He admits: "I don't even walk properly now, but that doesn't stop me climbing mountains."
On his long road to recovery, Hari has had amazing support from King Charles and other royals.
He says: "I met The Queen, and I've met King Charles eight times, as he is the Colonel-in-Chief of the regiment. He always recognises me.
"He knows about me climbing Everest. He's always supportive. When I got injured, he sent me a letter."
But just before Christmas, during a training climb on Himlung Himal, a 23,400ft peak near Nepal's border with Tibet, Hari stared death in the face for the second time in his life.
His team were hit by a four-day blizzard that left them battling for survival at 20,000ft.
Buried by snow, the climbers had to dig themselves out and descend to 18,000ft in hip-deep drifts, resting in howling gales that flattened their tents.
As they waited to be rescued, a freak accident with a camping stove triggered a fire that threatened to engulf their tent. They managed to douse the blazing shelter with snow and thankfully, Hari's prosthetic legs, which were inside, survived.
Now out of food, they were also down to their last two matches, vital for lighting their back-up camping stove for hot water and heat until the storm blew out. Their only sustenance was slices of salami and half a packet of Horlicks malted milk drink they found in an abandoned tent.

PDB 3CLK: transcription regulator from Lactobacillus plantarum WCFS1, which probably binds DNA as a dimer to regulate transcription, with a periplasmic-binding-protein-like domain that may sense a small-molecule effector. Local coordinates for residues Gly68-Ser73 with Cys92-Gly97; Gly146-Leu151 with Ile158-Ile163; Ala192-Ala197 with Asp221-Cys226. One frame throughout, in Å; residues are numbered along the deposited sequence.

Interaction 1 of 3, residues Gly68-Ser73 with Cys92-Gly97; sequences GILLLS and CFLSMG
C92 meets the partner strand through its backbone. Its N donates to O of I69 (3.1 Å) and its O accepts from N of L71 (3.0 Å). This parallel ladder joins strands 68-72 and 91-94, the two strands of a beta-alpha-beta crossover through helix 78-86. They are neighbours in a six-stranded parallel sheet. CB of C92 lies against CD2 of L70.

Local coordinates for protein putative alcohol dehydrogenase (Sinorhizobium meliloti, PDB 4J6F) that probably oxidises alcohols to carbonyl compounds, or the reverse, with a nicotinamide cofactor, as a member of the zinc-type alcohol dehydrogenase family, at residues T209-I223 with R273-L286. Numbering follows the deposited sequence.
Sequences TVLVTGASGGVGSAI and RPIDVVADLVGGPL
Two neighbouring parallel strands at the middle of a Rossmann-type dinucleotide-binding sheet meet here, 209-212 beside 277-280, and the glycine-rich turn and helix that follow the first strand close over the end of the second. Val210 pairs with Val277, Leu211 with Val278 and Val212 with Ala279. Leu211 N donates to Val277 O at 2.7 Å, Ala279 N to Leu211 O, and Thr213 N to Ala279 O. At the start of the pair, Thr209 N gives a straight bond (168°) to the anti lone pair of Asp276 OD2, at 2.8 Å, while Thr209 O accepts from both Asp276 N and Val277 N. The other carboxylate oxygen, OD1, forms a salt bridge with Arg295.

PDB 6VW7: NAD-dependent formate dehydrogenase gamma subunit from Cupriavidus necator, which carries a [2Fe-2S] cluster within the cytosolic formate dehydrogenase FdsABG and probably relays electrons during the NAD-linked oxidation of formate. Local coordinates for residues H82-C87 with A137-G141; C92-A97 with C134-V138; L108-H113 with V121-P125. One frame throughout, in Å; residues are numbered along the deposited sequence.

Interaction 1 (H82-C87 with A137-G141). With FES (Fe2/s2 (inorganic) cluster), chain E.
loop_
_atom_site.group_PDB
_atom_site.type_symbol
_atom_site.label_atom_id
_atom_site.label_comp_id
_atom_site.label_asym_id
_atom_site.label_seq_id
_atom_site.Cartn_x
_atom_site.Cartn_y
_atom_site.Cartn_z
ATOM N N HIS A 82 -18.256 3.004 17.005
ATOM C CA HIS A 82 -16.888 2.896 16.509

Hari says: "I did think I could die on the mountain.
"When everything depends on the last two matches in your hands, you can feel a bit of pressure. At that moment we were focused on one thing — survival. I volunteered to strike the match to relight our camping stove. I was shaking.
"I said 'Namaste' and prayed 'Please make a spark'.
"I struck the match and it lit first time, but it was so freezing that the stove started sputtering. I was thinking 'Please don't die'.
"We moved it closer to the tent entrance and it lit with the extra oxygen. We cheered and clapped with relief, as we knew we were going to survive another day.
"I hadn't had Horlicks since I was young — it was fantastic as we desperately needed a hot drink and it gave us energy.
"After three days there was a slight break and five guys came to rescue us and take us back to Base Camp. Then, after four days, a Nepalese Army helicopter airlifted us out.
"There were so many incidents around the Himalayas due to the storm. All the helicopters were busy undertaking rescue operations."
Hari's battle to overcome his physical injuries inspired him to go to the Supreme Court in Nepal to win the right to undertake his historic climb, perviously prohibited for people with certain disabilities.
He says: "While I've had to adapt after my injuries, I've realised nothing is impossible. I just needed to find a different way of doing it.
"I joined forces with other climbers, disability organisations and people with disabilities to successfully overturn a ban on double amputees and the visually impaired from climbing Everest, at the Supreme Court in Nepal."